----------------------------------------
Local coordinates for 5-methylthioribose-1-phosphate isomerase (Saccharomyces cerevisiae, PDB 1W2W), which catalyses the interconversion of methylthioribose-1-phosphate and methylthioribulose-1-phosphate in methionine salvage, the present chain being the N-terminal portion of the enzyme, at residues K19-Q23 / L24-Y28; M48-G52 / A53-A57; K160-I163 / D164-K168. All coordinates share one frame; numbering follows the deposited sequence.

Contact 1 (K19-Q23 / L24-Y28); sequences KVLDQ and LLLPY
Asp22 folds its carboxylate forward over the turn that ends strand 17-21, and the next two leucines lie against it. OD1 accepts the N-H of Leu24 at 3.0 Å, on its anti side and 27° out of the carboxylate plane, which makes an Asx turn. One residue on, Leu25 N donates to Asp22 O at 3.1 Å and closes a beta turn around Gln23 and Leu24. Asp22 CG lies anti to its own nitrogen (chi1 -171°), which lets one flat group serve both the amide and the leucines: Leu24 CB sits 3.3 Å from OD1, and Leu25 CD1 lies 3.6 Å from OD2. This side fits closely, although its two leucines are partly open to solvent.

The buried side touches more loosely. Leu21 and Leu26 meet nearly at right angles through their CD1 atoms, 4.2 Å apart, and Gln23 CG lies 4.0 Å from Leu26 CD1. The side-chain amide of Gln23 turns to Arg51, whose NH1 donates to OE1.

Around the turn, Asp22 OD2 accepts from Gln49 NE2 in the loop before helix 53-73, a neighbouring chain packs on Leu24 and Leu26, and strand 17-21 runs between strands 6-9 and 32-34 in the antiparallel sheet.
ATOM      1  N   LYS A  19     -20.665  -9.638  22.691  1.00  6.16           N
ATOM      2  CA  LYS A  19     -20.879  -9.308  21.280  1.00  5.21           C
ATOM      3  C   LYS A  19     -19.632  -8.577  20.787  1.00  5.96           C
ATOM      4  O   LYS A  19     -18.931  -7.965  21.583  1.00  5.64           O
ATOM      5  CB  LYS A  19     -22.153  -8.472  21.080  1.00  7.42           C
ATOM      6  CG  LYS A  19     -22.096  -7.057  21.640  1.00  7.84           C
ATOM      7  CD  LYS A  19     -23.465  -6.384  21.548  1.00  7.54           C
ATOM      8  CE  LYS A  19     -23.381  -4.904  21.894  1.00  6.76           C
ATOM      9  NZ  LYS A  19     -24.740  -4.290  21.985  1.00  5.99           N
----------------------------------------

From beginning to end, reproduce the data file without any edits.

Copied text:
Local coordinates for 5-methylthioribose-1-phosphate isomerase (Saccharomyces cerevisiae, PDB 1W2W), which catalyses the interconversion of methylthioribose-1-phosphate and methylthioribulose-1-phosphate in methionine salvage, the present chain being the N-terminal portion of the enzyme, at residues K19-Q23 / L24-Y28; M48-G52 / A53-A57; K160-I163 / D164-K168. All coordinates share one frame; numbering follows the deposited sequence.

Contact 1 (K19-Q23 / L24-Y28); sequences KVLDQ and LLLPY
Asp22 folds its carboxylate forward over the turn that ends strand 17-21, and the next two leucines lie against it. OD1 accepts the N-H of Leu24 at 3.0 Å, on its anti side and 27° out of the carboxylate plane, which makes an Asx turn. One residue on, Leu25 N donates to Asp22 O at 3.1 Å and closes a beta turn around Gln23 and Leu24. Asp22 CG lies anti to its own nitrogen (chi1 -171°), which lets one flat group serve both the amide and the leucines: Leu24 CB sits 3.3 Å from OD1, and Leu25 CD1 lies 3.6 Å from OD2. This side fits closely, although its two leucines are partly open to solvent.

The buried side touches more loosely. Leu21 and Leu26 meet nearly at right angles through their CD1 atoms, 4.2 Å apart, and Gln23 CG lies 4.0 Å from Leu26 CD1. The side-chain amide of Gln23 turns to Arg51, whose NH1 donates to OE1.

Around the turn, Asp22 OD2 accepts from Gln49 NE2 in the loop before helix 53-73, a neighbouring chain packs on Leu24 and Leu26, and strand 17-21 runs between strands 6-9 and 32-34 in the antiparallel sheet.
ATOM      1  N   LYS A  19     -20.665  -9.638  22.691  1.00  6.16           N
ATOM      2  CA  LYS A  19     -20.879  -9.308  21.280  1.00  5.21           C
ATOM      3  C   LYS A  19     -19.632  -8.577  20.787  1.00  5.96           C
ATOM      4  O   LYS A  19     -18.931  -7.965  21.583  1.00  5.64           O
ATOM      5  CB  LYS A  19     -22.153  -8.472  21.080  1.00  7.42           C
ATOM      6  CG  LYS A  19     -22.096  -7.057  21.640  1.00  7.84           C
ATOM      7  CD  LYS A  19     -23.465  -6.384  21.548  1.00  7.54           C
ATOM      8  CE  LYS A  19     -23.381  -4.904  21.894  1.00  6.76           C
ATOM      9  NZ  LYS A  19     -24.740  -4.290  21.985  1.00  5.99           N